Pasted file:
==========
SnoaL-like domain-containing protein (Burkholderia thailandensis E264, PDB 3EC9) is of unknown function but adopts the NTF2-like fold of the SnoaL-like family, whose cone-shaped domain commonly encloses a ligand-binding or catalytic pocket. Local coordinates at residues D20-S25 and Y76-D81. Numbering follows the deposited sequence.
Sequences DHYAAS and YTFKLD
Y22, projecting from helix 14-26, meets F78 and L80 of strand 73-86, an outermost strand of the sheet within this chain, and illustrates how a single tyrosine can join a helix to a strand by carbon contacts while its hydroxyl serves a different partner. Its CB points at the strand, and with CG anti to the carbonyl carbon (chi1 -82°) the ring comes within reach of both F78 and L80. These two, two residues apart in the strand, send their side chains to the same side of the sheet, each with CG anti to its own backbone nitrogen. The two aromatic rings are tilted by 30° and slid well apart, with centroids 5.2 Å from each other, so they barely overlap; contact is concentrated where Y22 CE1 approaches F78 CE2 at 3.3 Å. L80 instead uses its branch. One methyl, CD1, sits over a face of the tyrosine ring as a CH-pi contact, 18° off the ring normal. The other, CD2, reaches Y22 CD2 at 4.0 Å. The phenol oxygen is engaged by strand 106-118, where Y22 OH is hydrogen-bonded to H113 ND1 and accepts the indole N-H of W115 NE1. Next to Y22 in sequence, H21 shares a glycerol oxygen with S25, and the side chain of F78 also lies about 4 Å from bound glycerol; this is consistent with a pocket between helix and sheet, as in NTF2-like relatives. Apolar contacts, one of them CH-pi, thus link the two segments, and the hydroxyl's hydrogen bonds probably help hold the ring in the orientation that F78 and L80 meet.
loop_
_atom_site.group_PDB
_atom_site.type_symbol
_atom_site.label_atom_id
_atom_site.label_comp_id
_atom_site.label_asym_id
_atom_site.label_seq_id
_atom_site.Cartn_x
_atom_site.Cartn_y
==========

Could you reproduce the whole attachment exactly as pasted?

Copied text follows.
SnoaL-like domain-containing protein (Burkholderia thailandensis E264, PDB 3EC9) is of unknown function but adopts the NTF2-like fold of the SnoaL-like family, whose cone-shaped domain commonly encloses a ligand-binding or catalytic pocket. Local coordinates at residues D20-S25 and Y76-D81. Numbering follows the deposited sequence.
Sequences DHYAAS and YTFKLD
Y22, projecting from helix 14-26, meets F78 and L80 of strand 73-86, an outermost strand of the sheet within this chain, and illustrates how a single tyrosine can join a helix to a strand by carbon contacts while its hydroxyl serves a different partner. Its CB points at the strand, and with CG anti to the carbonyl carbon (chi1 -82°) the ring comes within reach of both F78 and L80. These two, two residues apart in the strand, send their side chains to the same side of the sheet, each with CG anti to its own backbone nitrogen. The two aromatic rings are tilted by 30° and slid well apart, with centroids 5.2 Å from each other, so they barely overlap; contact is concentrated where Y22 CE1 approaches F78 CE2 at 3.3 Å. L80 instead uses its branch. One methyl, CD1, sits over a face of the tyrosine ring as a CH-pi contact, 18° off the ring normal. The other, CD2, reaches Y22 CD2 at 4.0 Å. The phenol oxygen is engaged by strand 106-118, where Y22 OH is hydrogen-bonded to H113 ND1 and accepts the indole N-H of W115 NE1. Next to Y22 in sequence, H21 shares a glycerol oxygen with S25, and the side chain of F78 also lies about 4 Å from bound glycerol; this is consistent with a pocket between helix and sheet, as in NTF2-like relatives. Apolar contacts, one of them CH-pi, thus link the two segments, and the hydroxyl's hydrogen bonds probably help hold the ring in the orientation that F78 and L80 meet.
loop_
_atom_site.group_PDB
_atom_site.type_symbol
_atom_site.label_atom_id
_atom_site.label_comp_id
_atom_site.label_asym_id
_atom_site.label_seq_id
_atom_site.Cartn_x
_atom_site.Cartn_y